Volume 15, Number 3, September 2010
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Conventional thinking for residential forced air systems is that supply air registers should be located under exterior windows. There were good reasons for this in the past (primarily to counteract the cold downdraft from the window) but new construction standards (well-insulated walls, better glazing and air tight wall/window interface) mean that there is now less downdraft.
The NRC Institute for Research in Construction (NRC-IRC) is conducting experiments in a new, well-constructed building to evaluate whether the supply registers can be moved away from the traditional location without impacting indoor air quality, predicted thermal comfort, or energy loads.
Experiments have been completed for the heating season. Testing took place at the Ventilation and Wall Research Facility, located on the NRC campus in Ottawa. It has R-20 walls and R-40 attic insulation, triple-glazed, double low-emissivity, argon-filled windows and moderately airtight construction. Heating season experiments were supplemented by computational fluid dynamics (CFD) simulations. The physical experiments showed that in both traditional and non-traditional placement:
- there are minimal changes in predicted thermal comfort (a measure of thermal discomfort – vertical air temperature difference much lower than 3°C), and
- contaminant-removal effectiveness (a measure of indoor air quality) values were in the same range. The mean values for contaminant removal effectiveness were 1.14 for a register location at a window and 1.10 for a location at an interior wall.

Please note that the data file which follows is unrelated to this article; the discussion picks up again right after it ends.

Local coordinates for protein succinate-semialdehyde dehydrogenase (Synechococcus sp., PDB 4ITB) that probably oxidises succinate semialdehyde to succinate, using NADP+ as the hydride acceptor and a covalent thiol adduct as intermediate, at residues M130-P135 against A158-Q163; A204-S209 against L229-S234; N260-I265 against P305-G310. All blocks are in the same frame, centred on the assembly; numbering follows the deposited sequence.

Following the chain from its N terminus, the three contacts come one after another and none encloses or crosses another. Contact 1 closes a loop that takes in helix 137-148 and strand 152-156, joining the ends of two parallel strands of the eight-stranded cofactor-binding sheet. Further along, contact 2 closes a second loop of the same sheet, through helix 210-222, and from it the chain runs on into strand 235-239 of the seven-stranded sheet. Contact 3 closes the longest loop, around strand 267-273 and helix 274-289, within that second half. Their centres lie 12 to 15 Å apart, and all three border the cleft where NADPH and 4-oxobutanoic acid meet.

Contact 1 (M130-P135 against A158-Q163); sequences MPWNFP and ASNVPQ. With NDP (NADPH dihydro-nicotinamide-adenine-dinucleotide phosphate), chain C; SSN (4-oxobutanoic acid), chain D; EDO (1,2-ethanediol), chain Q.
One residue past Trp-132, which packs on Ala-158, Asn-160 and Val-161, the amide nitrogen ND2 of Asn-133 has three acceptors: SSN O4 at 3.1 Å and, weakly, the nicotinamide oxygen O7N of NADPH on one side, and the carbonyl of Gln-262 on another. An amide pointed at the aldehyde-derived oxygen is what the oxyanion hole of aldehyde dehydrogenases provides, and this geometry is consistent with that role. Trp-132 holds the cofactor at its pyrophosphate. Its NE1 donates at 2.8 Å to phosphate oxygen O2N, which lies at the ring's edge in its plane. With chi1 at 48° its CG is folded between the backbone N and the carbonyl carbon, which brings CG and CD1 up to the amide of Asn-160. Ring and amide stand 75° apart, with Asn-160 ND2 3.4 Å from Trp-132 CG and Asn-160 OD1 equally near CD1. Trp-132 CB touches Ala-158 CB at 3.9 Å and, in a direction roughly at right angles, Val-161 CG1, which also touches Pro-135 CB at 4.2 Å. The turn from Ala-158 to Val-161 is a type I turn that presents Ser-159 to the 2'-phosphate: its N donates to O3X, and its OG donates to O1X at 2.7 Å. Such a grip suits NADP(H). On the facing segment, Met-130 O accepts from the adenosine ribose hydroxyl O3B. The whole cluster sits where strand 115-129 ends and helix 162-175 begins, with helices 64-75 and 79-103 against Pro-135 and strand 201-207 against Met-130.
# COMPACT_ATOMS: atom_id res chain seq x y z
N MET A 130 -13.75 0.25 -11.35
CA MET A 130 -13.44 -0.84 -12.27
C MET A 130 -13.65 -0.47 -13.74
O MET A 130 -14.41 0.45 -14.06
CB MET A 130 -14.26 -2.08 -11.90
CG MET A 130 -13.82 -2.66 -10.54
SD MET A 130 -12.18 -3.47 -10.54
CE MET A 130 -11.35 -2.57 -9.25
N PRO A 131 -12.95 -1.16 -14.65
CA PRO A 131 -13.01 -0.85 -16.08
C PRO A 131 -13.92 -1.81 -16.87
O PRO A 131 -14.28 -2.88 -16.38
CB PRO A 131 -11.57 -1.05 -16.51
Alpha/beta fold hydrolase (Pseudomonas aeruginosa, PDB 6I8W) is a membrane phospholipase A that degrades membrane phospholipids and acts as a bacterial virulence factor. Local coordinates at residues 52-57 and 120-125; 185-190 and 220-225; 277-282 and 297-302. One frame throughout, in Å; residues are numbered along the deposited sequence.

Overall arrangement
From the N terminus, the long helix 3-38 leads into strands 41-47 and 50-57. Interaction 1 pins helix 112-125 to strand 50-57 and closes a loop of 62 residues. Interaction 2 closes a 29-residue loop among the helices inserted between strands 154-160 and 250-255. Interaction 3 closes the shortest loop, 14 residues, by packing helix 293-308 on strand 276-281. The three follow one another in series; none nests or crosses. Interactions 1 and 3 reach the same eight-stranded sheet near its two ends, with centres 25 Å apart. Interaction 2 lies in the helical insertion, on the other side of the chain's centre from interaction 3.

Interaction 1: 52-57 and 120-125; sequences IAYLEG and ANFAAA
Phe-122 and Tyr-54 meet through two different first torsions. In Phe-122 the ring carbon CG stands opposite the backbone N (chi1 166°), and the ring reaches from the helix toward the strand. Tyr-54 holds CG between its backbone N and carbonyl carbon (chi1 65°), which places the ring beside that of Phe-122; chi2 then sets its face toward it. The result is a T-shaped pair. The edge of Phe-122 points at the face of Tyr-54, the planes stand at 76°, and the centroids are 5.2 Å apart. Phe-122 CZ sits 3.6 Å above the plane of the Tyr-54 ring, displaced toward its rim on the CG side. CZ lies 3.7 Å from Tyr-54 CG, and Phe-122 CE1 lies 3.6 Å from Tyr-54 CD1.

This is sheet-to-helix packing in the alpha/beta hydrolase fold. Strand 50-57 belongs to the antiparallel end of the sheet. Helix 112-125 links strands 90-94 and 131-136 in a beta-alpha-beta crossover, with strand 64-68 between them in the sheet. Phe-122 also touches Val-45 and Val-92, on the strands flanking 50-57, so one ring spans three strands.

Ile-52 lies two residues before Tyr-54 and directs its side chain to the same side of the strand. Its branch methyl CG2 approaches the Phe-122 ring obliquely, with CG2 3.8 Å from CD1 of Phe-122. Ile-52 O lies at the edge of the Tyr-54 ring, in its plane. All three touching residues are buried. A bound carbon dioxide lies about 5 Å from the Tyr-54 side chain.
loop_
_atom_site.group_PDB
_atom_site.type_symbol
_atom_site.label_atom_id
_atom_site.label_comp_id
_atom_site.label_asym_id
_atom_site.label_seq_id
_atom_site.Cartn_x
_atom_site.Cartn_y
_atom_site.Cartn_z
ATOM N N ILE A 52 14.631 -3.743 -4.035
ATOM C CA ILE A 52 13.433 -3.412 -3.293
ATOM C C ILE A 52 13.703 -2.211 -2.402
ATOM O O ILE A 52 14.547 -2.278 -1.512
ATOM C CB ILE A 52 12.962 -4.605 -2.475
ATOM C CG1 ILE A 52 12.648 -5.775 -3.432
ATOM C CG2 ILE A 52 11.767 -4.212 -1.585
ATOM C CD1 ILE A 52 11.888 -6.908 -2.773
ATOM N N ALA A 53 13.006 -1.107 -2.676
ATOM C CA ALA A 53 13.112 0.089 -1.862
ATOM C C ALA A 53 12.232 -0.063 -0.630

The CFD results agreed with the physical experiment results. This would indicate that, in terms of thermal comfort and indoor air quality, there is no significant benefit to positioning the supply air register under the windows in a well-insulated and constructed building during the heating season.
In the second phase of the project, the research team is examining supply register results during summer (cooling) conditions to determine whether they will have a similar performance to that of the heating season. The results will also be expanded using simulation.
Positioning the supply air register away from a window could have a large impact for new construction as duct lengths could be shortened (saving materials and construction time). This could allow greater architectural freedom as the forced air system would not need to be ducted to the building perimeter.
For more information on the Ventilation and Wall Research Facility, go to the website at www.nrc-cnrc.gc.ca/eng/facilities/irc/ventilation-wall.html. For more information on the project, contact Iain Macdonald at 613-993-9676 or firstname.lastname@example.org.